1. A new account of the emotions

Thanks to John and the team for letting me take over the Brains Blog for the week. Over the next five days I’m going to summarise some of the key ideas in my new book The Emotional Mind: A control theory of affective states (Cambridge University Press).

The book grew out an attempt to give an original account of the emotions. As anyone who has researched this area can tell you, the more you explore the emotions, the more you realise how complex they are. They connect to all sorts of issues about bodily sensations, actions, values, reasoning, character and social interactions. Ultimately, I don’t think a proper account of the emotions is possible without understanding how they are placed within the mind as a whole. This is what my book tries to provide. As a result, I end up with a theory of mental architecture, where the mind is structured around fundamental life-sustaining processes that deploy ever more elaborate forms of cognition to serve their aims. I will say more about this architecture on Friday. Today I want to start with the theory of emotions at the heart of the book.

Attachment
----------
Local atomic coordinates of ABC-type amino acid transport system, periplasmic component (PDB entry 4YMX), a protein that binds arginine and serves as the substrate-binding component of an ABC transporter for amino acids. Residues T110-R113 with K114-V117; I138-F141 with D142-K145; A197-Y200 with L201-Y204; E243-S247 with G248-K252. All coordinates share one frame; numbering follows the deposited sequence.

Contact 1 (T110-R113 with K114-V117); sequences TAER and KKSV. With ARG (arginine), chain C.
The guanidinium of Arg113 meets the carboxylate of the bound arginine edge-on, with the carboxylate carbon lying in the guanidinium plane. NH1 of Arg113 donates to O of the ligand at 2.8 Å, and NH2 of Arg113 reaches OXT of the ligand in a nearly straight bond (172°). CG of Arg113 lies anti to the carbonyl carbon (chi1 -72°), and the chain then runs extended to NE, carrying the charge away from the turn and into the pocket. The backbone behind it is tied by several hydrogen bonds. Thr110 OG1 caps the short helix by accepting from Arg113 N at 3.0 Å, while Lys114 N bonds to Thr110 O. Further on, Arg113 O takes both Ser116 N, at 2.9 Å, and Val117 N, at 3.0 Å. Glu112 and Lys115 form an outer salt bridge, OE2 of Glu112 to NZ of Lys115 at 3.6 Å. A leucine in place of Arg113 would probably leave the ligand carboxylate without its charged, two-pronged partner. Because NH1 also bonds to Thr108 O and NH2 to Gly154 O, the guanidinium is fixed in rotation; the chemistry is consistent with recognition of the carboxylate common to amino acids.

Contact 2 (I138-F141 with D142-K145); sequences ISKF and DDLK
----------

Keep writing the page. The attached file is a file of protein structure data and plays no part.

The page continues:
First some brief background: The history of the emotions debate since the time of William James has been dominated by a debate between the traditional cognitivist position- that emotions are a species of evaluative judgement, and the non-cognitive or somaticist position- that emotions are patterns of bodily sensations. As far as I can tell, everyone these days is searching for the ideal middle ground where evaluative judgement and bodily responses are perfectly synthesized. It is not enough to say that emotions combine bodily responses and judgement. The key adaptive innovation of emotions will lie in how exactly these two features are connected.